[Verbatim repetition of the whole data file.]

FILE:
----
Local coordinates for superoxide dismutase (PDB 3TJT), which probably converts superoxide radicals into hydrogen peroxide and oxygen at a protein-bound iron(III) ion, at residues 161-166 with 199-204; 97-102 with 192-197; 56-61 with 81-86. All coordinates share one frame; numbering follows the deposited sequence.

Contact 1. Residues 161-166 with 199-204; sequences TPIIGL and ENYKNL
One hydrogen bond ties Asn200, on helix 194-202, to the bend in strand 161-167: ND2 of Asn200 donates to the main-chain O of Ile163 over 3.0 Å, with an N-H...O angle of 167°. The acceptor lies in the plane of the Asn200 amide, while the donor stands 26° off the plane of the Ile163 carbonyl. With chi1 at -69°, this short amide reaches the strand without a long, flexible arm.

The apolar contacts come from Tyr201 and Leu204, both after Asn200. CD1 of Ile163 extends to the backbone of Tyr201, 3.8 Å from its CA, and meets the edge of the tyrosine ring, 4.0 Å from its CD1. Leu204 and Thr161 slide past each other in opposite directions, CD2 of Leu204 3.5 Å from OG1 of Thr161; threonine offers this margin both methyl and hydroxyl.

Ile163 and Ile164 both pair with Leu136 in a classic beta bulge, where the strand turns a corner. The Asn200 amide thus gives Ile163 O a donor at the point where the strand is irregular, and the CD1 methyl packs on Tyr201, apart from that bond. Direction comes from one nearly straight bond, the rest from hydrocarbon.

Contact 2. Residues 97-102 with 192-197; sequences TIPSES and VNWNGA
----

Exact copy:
Local coordinates for superoxide dismutase (PDB 3TJT), which probably converts superoxide radicals into hydrogen peroxide and oxygen at a protein-bound iron(III) ion, at residues 161-166 with 199-204; 97-102 with 192-197; 56-61 with 81-86. All coordinates share one frame; numbering follows the deposited sequence.

Contact 1. Residues 161-166 with 199-204; sequences TPIIGL and ENYKNL
One hydrogen bond ties Asn200, on helix 194-202, to the bend in strand 161-167: ND2 of Asn200 donates to the main-chain O of Ile163 over 3.0 Å, with an N-H...O angle of 167°. The acceptor lies in the plane of the Asn200 amide, while the donor stands 26° off the plane of the Ile163 carbonyl. With chi1 at -69°, this short amide reaches the strand without a long, flexible arm.

The apolar contacts come from Tyr201 and Leu204, both after Asn200. CD1 of Ile163 extends to the backbone of Tyr201, 3.8 Å from its CA, and meets the edge of the tyrosine ring, 4.0 Å from its CD1. Leu204 and Thr161 slide past each other in opposite directions, CD2 of Leu204 3.5 Å from OG1 of Thr161; threonine offers this margin both methyl and hydroxyl.

Ile163 and Ile164 both pair with Leu136 in a classic beta bulge, where the strand turns a corner. The Asn200 amide thus gives Ile163 O a donor at the point where the strand is irregular, and the CD1 methyl packs on Tyr201, apart from that bond. Direction comes from one nearly straight bond, the rest from hydrocarbon.

Contact 2. Residues 97-102 with 192-197; sequences TIPSES and VNWNGA